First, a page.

By Emma Libeskind, Tony Blair and Bill McDonough
Centre for Climate and Energy Security, Global Research
It was a disappointing and frustrating G20, which ended with at best mediocre outcomes. And what was lacking in ambition, and why, remains to be seen.
The United Nations Framework Convention on Climate Change (UNFCCC) met on 9 to 14 June in Bonn to discuss the terms of the Post 2020 Framework Agreement that would underpin the summit in Paris in December, 2017. The meeting was called by finance minister Yves Leterme, who called for commitment at the summit to cement a radical economic transformation in the next decade.
But more than expectations for a strong declaration, the more salient outcome of this week was a cacophony of angry, frustration and disappointment – a concerted break from global action on climate change. Some had argued that change was necessary to give the COP26 meeting a sense of purpose and fresh impetus. And, in fact, governments seemed to agree that change had to happen. But there wasn’t a clear direction; an agreement on what new technologies were required, a clear path to establish the policy framework that would enable the transformation, and a draft post 2020 agreement for the heads of state to sign on the head of the summit.
Governments seemed to agree that change had to happen. But there wasn’t a clear direction.
G20 finance ministers, gathered on 9 and 10 June, announced their intention to commit to $90 billion per year for “climate financing” between now and 2023. But with so many internal tensions over finance issues, there was no clear choice between the private and public sector. Ultimately, private finance was successful, garnering, in contrast to the UK or EU governments’ desire, some $100 billion to finance projects in the developing world.
They also noted that technology should be a key pillar of the future global response to climate change, and said that supporting adaptation for the poorest, the damage done to the most vulnerable people as they are displaced, was “vital” and that adaptation needed to be a major part of climate policy.
But don’t look for change without time.
Loans alone won’t change the system
It was the political leaders who were not able to deliver the vision that the G20 finance ministers came up with. President Macron of France, whose policies over climate might change the most – directly by promoting electric vehicles and laying out plans to reduce carbon dioxide emissions, and indirectly in his attempts to gain international support for an ambitious climate agreement – was part of the contingent group of leaders that did reach agreement on a joint communique that lacked a clear signpost to the agreement.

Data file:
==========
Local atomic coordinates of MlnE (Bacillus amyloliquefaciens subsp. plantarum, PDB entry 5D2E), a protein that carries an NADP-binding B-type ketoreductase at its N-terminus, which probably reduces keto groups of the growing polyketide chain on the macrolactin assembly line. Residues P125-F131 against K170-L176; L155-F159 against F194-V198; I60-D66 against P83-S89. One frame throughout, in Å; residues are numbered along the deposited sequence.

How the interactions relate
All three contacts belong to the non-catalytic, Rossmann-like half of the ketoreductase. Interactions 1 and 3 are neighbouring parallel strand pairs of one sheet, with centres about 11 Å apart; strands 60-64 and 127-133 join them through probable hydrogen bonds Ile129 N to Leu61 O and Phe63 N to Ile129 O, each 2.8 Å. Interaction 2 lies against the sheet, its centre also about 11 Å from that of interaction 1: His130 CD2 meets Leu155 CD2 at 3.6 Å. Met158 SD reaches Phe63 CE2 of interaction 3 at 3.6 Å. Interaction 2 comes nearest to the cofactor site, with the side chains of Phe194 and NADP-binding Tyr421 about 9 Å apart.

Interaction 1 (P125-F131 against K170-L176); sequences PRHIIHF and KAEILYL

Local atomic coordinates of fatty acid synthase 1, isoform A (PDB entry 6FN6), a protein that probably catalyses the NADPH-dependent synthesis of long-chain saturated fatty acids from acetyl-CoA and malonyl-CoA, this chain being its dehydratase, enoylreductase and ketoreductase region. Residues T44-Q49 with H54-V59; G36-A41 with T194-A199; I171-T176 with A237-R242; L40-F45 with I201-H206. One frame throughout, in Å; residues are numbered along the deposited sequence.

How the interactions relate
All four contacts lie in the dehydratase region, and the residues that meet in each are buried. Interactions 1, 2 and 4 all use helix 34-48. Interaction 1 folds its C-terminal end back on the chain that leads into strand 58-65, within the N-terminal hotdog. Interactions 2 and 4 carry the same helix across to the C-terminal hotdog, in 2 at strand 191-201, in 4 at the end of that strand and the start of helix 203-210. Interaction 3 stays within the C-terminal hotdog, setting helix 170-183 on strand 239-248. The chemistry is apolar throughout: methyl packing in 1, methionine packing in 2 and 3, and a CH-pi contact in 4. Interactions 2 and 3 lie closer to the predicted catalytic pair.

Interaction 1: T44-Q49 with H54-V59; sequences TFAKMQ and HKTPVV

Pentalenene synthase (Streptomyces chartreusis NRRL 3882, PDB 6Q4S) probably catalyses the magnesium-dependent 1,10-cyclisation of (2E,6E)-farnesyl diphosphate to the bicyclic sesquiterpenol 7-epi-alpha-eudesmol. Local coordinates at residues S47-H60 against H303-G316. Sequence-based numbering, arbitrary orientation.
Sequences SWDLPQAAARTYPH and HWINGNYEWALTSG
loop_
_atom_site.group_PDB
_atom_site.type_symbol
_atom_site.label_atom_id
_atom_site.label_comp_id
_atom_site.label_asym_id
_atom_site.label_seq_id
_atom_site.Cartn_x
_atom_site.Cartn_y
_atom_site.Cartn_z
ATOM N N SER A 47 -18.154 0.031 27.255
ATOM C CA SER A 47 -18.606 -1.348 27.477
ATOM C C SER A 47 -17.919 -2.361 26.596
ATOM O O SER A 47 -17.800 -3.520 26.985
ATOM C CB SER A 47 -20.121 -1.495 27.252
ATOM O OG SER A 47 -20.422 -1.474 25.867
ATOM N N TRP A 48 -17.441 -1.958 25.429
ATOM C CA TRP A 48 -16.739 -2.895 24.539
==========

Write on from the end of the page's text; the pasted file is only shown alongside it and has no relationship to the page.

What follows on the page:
But they missed the mark of the G20 finance ministers.
There were no clear signs that leadership is needed and commitment is made by countries and companies.
So, given this choice, it’s clear what governments had to do this week: either pull back or step up. At the G20, there was neither one nor the other.
Instead, there was a mix of commitments to low-carbon investment and low-carbon growth – though this was never going to suffice for any leader looking to reach emissions reduction targets.
There was no clear sense of vision and commitments needed to support needed action, as previous summits have demonstrated.
Negotiations between governments should be based on addressing “core issues of financing and technology”. Such public commitments will be an essential first step in this transformation. But commitments made to the private sector will help finance decisions.
Equally, governments will have to ensure that the financial burden of adaptation for the most vulnerable people is transferred from the private sector to governments in order to kick-start adaptation costs that countries have to make up for over the next decade.
The disagreement over the UNFCCC climate financing plan may be a last-minute snag for reaching agreement in December 2017, but the G20 decision points the way towards a difference in expectations between rich and poor countries that is vital for the success of the Paris agreement. We have to agree on what we want governments to do to mitigate climate change, the time needed to achieve it, and how to shift the burden and burden of actions on poor countries, especially in Africa.